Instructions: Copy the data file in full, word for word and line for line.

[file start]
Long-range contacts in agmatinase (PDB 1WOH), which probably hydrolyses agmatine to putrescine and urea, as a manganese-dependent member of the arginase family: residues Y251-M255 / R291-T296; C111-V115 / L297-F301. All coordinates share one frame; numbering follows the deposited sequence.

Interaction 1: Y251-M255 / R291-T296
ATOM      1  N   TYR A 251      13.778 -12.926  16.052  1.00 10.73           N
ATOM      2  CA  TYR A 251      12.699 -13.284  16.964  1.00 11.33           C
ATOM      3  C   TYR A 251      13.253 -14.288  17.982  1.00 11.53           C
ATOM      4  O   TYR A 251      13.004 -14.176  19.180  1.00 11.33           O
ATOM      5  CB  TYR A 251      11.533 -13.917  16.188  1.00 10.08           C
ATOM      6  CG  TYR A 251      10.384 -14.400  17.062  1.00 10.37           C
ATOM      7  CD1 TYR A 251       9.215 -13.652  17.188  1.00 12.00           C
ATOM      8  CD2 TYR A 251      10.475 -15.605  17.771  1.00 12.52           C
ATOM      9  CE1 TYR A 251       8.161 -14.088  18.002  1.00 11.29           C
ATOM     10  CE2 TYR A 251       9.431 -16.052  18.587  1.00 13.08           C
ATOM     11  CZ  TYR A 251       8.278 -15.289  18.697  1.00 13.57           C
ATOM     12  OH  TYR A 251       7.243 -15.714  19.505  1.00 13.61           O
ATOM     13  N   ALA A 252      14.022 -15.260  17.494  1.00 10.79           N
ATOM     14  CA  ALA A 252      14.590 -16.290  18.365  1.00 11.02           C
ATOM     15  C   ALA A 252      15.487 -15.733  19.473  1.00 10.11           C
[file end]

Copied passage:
Long-range contacts in agmatinase (PDB 1WOH), which probably hydrolyses agmatine to putrescine and urea, as a manganese-dependent member of the arginase family: residues Y251-M255 / R291-T296; C111-V115 / L297-F301. All coordinates share one frame; numbering follows the deposited sequence.

Interaction 1: Y251-M255 / R291-T296
ATOM      1  N   TYR A 251      13.778 -12.926  16.052  1.00 10.73           N
ATOM      2  CA  TYR A 251      12.699 -13.284  16.964  1.00 11.33           C
ATOM      3  C   TYR A 251      13.253 -14.288  17.982  1.00 11.53           C
ATOM      4  O   TYR A 251      13.004 -14.176  19.180  1.00 11.33           O
ATOM      5  CB  TYR A 251      11.533 -13.917  16.188  1.00 10.08           C
ATOM      6  CG  TYR A 251      10.384 -14.400  17.062  1.00 10.37           C
ATOM      7  CD1 TYR A 251       9.215 -13.652  17.188  1.00 12.00           C
ATOM      8  CD2 TYR A 251      10.475 -15.605  17.771  1.00 12.52           C
ATOM      9  CE1 TYR A 251       8.161 -14.088  18.002  1.00 11.29           C
ATOM     10  CE2 TYR A 251       9.431 -16.052  18.587  1.00 13.08           C
ATOM     11  CZ  TYR A 251       8.278 -15.289  18.697  1.00 13.57           C
ATOM     12  OH  TYR A 251       7.243 -15.714  19.505  1.00 13.61           O
ATOM     13  N   ALA A 252      14.022 -15.260  17.494  1.00 10.79           N
ATOM     14  CA  ALA A 252      14.590 -16.290  18.365  1.00 11.02           C
ATOM     15  C   ALA A 252      15.487 -15.733  19.473  1.00 10.11           C